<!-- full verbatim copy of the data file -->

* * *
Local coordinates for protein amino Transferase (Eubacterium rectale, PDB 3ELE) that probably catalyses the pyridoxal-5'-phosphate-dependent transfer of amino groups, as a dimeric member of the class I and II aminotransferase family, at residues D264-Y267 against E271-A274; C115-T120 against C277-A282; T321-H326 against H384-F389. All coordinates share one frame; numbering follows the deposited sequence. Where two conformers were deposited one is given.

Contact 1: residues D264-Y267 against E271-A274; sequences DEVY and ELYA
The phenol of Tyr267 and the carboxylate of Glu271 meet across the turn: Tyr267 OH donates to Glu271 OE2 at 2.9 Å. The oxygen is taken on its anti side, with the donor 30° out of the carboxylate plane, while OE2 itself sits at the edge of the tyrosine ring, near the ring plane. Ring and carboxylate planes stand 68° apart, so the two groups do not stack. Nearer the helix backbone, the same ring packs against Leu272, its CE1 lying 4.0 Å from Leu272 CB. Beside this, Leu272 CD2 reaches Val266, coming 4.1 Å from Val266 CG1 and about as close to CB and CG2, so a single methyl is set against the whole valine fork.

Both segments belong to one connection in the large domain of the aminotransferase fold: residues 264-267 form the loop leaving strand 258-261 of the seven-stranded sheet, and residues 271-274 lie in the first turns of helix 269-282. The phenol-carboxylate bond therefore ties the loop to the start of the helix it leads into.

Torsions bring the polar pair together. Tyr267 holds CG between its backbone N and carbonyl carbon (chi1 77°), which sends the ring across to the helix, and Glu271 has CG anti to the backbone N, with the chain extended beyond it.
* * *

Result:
Local coordinates for protein amino Transferase (Eubacterium rectale, PDB 3ELE) that probably catalyses the pyridoxal-5'-phosphate-dependent transfer of amino groups, as a dimeric member of the class I and II aminotransferase family, at residues D264-Y267 against E271-A274; C115-T120 against C277-A282; T321-H326 against H384-F389. All coordinates share one frame; numbering follows the deposited sequence. Where two conformers were deposited one is given.

Contact 1: residues D264-Y267 against E271-A274; sequences DEVY and ELYA
The phenol of Tyr267 and the carboxylate of Glu271 meet across the turn: Tyr267 OH donates to Glu271 OE2 at 2.9 Å. The oxygen is taken on its anti side, with the donor 30° out of the carboxylate plane, while OE2 itself sits at the edge of the tyrosine ring, near the ring plane. Ring and carboxylate planes stand 68° apart, so the two groups do not stack. Nearer the helix backbone, the same ring packs against Leu272, its CE1 lying 4.0 Å from Leu272 CB. Beside this, Leu272 CD2 reaches Val266, coming 4.1 Å from Val266 CG1 and about as close to CB and CG2, so a single methyl is set against the whole valine fork.

Both segments belong to one connection in the large domain of the aminotransferase fold: residues 264-267 form the loop leaving strand 258-261 of the seven-stranded sheet, and residues 271-274 lie in the first turns of helix 269-282. The phenol-carboxylate bond therefore ties the loop to the start of the helix it leads into.

Torsions bring the polar pair together. Tyr267 holds CG between its backbone N and carbonyl carbon (chi1 77°), which sends the ring across to the helix, and Glu271 has CG anti to the backbone N, with the chain extended beyond it.